It is life in this bubble of bolshevism that blinds the Times Echoes to the real world. And, insofar as they are cognizant of the "quirks," "oddities" and "prejudices" of the barbarians beyond the realm, they have the expectation that their grand mission should remain totally unfettered by them. It is this attitude that explains the comments of Times Assistant Managing Editor Richard Berke. Waters reports Berke as stating,
Well, well, what a cross he has to bear. No man should have to labor under such conditions.
Retirement comes to mind.
Really, though, it occurs to me that the incessant propaganda disgorged by the Times makes it hard for the bloggers to do their job. You see, while a Times Echo would scoff at this assertion, that's the beauty of a free market. Coke makes it harder for Pepsi to do its job. Colgate makes it harder for Crest to do its job. Toyota makes it harder for Ford to do its job. Although, when discussing the relationship between the bloggers and the Times, a better analogy may be: the police make it harder for criminals to do their job.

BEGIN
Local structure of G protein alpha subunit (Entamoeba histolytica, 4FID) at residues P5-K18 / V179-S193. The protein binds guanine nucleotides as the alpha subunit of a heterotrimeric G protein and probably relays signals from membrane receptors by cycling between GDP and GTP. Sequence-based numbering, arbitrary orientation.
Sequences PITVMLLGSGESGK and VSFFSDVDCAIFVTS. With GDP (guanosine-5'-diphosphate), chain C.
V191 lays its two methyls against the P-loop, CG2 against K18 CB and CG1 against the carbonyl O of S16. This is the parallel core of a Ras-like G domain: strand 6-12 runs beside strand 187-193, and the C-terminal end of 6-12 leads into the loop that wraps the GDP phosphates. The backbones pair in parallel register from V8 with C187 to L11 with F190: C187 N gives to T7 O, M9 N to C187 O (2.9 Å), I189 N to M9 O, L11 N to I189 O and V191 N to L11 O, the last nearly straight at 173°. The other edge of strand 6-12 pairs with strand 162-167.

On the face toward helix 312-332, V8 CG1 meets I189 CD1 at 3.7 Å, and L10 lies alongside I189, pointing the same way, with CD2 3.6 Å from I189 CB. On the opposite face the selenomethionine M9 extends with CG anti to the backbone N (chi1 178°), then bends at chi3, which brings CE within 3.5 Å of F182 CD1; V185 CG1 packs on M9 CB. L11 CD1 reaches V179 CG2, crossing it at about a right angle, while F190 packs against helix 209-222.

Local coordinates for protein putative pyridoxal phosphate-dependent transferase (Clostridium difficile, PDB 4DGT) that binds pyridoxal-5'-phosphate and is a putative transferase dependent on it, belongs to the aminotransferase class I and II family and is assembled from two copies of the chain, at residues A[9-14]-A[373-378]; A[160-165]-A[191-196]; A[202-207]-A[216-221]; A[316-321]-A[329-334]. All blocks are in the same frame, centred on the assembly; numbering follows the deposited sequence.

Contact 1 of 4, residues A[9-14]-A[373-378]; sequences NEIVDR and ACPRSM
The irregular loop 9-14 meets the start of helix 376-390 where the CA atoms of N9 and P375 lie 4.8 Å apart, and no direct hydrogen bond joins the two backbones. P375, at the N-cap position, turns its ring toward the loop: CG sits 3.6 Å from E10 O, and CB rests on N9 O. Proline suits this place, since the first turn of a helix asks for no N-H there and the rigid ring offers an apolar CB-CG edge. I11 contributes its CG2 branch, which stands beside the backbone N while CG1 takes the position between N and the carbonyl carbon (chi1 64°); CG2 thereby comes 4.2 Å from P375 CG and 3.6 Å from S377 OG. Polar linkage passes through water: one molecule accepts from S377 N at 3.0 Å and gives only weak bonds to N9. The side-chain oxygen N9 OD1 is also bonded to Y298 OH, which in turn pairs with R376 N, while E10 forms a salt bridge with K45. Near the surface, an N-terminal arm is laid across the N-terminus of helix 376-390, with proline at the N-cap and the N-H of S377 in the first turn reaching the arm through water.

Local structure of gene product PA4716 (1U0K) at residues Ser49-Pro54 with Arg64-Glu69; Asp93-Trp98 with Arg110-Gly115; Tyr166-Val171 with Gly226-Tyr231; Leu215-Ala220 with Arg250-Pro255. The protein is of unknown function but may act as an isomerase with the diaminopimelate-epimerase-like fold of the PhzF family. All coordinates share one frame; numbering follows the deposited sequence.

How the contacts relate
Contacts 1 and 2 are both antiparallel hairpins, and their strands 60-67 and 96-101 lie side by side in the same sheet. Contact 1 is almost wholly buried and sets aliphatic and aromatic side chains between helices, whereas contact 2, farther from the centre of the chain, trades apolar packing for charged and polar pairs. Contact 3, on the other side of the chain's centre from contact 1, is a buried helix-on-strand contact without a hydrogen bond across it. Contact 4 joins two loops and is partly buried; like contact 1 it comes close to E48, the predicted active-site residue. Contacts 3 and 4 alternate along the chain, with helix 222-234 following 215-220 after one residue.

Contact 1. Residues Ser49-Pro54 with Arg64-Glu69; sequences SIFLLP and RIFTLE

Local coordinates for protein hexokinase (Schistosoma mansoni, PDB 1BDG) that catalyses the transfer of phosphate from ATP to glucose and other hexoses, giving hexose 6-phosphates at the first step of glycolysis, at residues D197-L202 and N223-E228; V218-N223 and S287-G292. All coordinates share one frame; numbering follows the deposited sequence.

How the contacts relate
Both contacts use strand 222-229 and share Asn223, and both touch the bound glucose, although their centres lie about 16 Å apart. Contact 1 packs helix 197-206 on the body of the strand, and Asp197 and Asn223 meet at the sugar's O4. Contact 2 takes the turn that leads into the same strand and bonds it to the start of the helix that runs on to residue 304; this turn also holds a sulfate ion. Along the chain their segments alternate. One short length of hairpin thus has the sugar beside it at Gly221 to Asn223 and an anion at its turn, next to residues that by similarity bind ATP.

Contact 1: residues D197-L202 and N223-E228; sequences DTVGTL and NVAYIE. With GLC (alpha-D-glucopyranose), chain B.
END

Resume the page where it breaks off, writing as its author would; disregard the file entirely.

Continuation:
What really upsets Pinch and his minions is that bloggers impact upon their ability to spawn more Times Echoes, something they have had trouble doing, as evidenced by declining circulation.
Then, why would a journalist with the courage of his convictions worry about what others say of him? I've received vile hate mail, have had lies told about me and once even had reason to believe that someone wanted to kill me. Yet, I never thought twice about writing from the heart. I know the Truth will set you free and look above for approval, not sideways.
But then again, I'm not a Times Echo. A Times Echo is a creature of human respect, although he doesn't show it as much as he craves it. He sees nothing above, the other Echoes and the Pinch-rag next to him and, when he casts his myopic eyes downward, is assaulted by the visage of the common man. This explains his paternalism.